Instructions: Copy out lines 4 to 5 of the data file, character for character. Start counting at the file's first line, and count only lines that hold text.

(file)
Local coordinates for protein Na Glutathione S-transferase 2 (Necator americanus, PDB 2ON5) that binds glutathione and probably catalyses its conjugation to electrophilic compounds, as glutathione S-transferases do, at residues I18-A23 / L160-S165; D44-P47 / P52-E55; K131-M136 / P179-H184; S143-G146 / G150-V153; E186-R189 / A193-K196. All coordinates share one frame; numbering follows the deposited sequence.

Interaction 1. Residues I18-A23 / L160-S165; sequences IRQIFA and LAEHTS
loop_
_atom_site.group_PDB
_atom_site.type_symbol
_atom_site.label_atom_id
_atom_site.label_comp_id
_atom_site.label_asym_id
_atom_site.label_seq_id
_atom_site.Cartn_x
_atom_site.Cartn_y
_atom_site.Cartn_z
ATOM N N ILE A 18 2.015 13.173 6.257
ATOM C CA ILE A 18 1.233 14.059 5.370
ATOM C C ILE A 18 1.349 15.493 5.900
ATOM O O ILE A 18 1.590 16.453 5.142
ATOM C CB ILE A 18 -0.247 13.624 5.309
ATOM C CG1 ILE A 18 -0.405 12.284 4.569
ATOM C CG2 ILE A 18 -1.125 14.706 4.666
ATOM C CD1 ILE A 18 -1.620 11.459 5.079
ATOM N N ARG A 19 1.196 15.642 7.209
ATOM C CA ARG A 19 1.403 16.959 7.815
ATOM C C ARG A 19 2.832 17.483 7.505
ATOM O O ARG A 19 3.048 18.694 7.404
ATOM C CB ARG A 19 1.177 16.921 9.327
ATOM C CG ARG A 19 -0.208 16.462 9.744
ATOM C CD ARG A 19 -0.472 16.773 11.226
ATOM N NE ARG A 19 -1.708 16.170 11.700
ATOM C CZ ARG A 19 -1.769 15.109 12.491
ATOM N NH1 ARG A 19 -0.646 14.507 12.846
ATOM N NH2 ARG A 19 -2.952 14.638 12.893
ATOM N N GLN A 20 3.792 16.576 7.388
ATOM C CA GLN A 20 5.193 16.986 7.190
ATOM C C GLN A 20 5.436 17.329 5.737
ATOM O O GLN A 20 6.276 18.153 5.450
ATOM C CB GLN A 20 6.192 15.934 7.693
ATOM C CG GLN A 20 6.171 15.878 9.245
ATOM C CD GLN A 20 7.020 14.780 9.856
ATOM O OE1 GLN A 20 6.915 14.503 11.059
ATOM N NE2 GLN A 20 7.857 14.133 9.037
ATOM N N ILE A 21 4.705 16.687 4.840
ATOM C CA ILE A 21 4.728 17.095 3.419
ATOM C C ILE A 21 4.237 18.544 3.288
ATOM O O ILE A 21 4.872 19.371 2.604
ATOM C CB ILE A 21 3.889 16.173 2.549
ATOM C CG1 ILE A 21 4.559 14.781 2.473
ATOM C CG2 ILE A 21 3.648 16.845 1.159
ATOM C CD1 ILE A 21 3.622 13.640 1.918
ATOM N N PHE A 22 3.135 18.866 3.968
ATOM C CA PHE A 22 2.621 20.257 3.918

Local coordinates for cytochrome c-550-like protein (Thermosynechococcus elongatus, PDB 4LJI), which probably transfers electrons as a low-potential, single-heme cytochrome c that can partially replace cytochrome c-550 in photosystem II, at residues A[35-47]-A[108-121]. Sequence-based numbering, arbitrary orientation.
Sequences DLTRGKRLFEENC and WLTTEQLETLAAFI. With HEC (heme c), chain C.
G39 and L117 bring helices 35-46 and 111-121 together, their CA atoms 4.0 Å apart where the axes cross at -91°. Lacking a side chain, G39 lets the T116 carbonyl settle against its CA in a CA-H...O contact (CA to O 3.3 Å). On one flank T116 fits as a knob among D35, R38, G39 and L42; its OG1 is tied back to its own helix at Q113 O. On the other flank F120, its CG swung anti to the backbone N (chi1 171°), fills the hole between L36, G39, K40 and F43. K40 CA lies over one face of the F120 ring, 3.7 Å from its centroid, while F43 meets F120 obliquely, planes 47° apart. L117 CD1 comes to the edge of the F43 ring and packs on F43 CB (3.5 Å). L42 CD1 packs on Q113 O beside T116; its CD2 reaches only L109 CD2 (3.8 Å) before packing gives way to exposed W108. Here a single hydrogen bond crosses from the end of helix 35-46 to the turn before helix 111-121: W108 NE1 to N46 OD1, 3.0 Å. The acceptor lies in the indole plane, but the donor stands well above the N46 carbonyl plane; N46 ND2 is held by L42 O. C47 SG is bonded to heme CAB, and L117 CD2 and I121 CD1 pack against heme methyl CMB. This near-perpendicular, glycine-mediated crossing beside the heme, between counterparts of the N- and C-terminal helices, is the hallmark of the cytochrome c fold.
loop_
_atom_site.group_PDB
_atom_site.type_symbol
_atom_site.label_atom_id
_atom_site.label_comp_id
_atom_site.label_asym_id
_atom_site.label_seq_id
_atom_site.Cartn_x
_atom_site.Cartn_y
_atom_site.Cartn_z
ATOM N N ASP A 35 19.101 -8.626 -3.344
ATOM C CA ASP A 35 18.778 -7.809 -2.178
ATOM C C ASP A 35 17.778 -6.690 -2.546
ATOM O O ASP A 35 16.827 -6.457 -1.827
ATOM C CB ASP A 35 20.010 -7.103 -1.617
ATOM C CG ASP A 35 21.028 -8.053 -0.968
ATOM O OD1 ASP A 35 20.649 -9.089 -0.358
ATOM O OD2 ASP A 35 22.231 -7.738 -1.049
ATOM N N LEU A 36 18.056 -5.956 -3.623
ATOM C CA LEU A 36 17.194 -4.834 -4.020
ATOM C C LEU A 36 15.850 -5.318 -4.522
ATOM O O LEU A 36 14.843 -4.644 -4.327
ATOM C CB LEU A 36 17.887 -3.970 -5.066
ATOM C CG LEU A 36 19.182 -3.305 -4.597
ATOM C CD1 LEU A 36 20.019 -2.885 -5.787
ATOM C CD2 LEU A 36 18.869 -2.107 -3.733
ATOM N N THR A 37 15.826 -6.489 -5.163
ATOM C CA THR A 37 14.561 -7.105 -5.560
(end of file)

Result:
_atom_site.group_PDB
_atom_site.type_symbol